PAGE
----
While artificial intelligence is being touted by many as the technology that may end humankind in the not-so-distant future, little attention has been put towards how blockchain technology could contribute to a dystopian future where faulty smart contracts could wrongly interact with the Internet of Things (IoT) to the detriment of humans.
Artificial Responsibility and the Blockchain
In an article titled “How Blockchains Increase Artificial Responsibility,” Adam Kolber, Professor of Law at Brooklyn Law School, coins the term “artificial responsibility.”
Artificial responsibility refers to “the ability of machines to control important matters with limited opportunities for humans to veto decisions or revoke control.”
Kolber is not concerned about how intelligent machines can become despite the discussion surrounding this topic. He does not believe that machines will enslave humans regardless of how intelligent they will become. Instead, he worries about the amount of control that AI-driven machines will be given, especially those that cannot be controlled by humans.
“Even if an AI is a little smarter than the smartest human, it doesn’t mean it can enslave us. Dominance over others isn’t just a function of intelligence. We needn’t be especially worried about a machine superintelligence that has no tangible control over the world unless it effectively has substantial control because of its ability to coax or manipulate us into doing its bidding,” Kolber wrote.
Instead, he believes that the “real concern is how easy it will be to wrest control back from machines that no longer serve our best interests and to avoid giving them control in the first place.”
This is where the blockchain and, more specifically, self-executing smart contracts come into play. Kolber argues that machines that are effectively run like a DAO (decentralized autonomics organization) have the potential to make adverse decisions in a fully-automated manner since human users do not have any control over the machines’ programming and cannot intervene in the case something is going wrong once the smart contracts have been coded and deployed.
Kolber cites TheDAO as an example of artificial responsibility gone wrong. TheDAO was the first decentralized autonomous organization that was set up to act as a de facto venture capital fund for blockchain projects in 2016. Shortly after TheDAO manages to raise over $160 million worth of ether, the smart contract that the DAO was based on was hacked.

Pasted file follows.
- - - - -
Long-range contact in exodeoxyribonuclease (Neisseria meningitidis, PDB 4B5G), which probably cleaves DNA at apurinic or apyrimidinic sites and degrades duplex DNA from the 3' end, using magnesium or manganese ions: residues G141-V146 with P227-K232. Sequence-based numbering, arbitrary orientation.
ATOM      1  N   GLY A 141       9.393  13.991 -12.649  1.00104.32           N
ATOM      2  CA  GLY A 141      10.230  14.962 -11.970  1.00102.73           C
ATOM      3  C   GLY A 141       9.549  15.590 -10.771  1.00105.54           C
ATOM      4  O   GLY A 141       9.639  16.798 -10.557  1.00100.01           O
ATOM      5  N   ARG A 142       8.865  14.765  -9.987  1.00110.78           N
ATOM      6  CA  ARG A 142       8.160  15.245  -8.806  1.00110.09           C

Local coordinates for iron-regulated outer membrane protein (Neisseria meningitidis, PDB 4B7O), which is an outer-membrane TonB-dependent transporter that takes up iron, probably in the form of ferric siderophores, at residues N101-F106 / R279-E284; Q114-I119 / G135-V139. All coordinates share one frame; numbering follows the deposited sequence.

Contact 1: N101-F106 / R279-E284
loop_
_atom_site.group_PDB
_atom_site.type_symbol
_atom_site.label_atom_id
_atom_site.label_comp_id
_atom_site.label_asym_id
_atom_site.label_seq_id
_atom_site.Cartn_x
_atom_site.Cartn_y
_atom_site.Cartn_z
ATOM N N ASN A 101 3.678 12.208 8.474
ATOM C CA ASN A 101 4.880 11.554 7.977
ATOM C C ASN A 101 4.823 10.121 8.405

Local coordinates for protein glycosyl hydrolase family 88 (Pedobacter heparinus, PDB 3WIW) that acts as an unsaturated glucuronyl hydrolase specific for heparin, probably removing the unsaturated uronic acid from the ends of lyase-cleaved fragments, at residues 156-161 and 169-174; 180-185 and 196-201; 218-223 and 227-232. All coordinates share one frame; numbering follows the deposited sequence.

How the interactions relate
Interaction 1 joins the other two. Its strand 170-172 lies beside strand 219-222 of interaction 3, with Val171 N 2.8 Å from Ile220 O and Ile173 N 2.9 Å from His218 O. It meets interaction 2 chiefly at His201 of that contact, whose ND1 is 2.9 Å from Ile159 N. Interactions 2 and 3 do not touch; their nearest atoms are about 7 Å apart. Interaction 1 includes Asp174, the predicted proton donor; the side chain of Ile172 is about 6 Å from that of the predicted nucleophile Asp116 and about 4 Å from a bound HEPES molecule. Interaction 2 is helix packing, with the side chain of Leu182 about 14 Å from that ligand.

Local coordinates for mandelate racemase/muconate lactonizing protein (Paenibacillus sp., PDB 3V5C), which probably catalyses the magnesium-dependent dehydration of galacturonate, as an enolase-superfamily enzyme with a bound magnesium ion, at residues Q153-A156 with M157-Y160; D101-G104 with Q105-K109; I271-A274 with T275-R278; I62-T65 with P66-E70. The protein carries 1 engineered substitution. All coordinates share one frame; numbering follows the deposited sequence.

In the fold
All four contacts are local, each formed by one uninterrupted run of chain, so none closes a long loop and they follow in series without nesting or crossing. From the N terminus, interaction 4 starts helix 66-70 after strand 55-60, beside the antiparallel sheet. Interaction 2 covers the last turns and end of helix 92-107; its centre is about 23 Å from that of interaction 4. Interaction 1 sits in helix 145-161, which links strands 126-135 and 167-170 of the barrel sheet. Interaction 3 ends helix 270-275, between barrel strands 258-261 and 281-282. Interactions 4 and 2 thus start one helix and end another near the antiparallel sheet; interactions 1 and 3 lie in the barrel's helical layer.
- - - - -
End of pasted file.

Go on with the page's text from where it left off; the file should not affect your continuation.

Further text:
During the DAO hack, a hacker was able to exploit a vulnerability in the DAO’s smart contract to cipher off over $50 million worth of ETH out of the $160 million the autonomous smart contract-based venture was able to raise. While the damage that was done – due to the reliance on “not-so-smart contracts” – was only financial, it acts as a use case for the potential dangers of smart contract-driven autonomous organizations that do not allow for any human intervention.
How Faulty Smart Contract Code Could Kill
In his paper titled “Not-So-Smart Blockchain Contracts and Artificial Responsibility,” Kolber states:
“[…] It’s easy to see how not-so-smart contracts like those underlying TheDAO can be disastrous. Given that one study flagged tens of thousands of smart contracts with possible vulnerabilities, bugs like the one that plagued TheDAO are inevitable.”
Kolber makes an important point. A faulty or vulnerable code could leave consumers of a smart contract-powered Internet of Things product and services helpless if there is no “off” button on the program these machines are running.
In his paper, he argues that if TheDAO would have survived and not been hacked, then it would have likely invested in the company that was partly behind the launch of TheDAO, called Slock.it. Slock.it is a blockchain startup that aims to connected real-world devices with smart contract technology.
Through the work of Slock.it and similar startups, we could someday see smart contracts controlling door locks, car ignitions, and even medical devices, which means that blockchain-based smart contracts could soon have a substantial impact on the physical world.
The success of the Internet of Things combined with the growth in smart contract technology could, according to Kolber, lead to products such as DAO hotel, DAO taxis, and even DAO banks. While these would – in theory – contribute to society by making these services faster, more efficient and less labor intensive, there is a substantial downside risk to users if the smart contracts turn out to be “not-so-smart contracts.”
DAO hotel guests could be locked out of or into their rooms, self-driving taxis could have unforeseen accidents, and DAO banks could be spending money on your behalf without you even knowing it.
“The combination of the blockchain and the internet of things promises tremendous opportunities to promote creativity, free expression, deliberative democracy, and economic efficiency. But given the complexity of the entire apparatus, it also raises the risk that we are creating machines that will prove difficult or even impossible to rein in,” Kobler concludes.
In light of the early stage of this technology and the high possibility of coding errors, smart contract-driven machines will need to undergo thorough testing and should probably also not be fully autonomous if they have the potential to harm humans.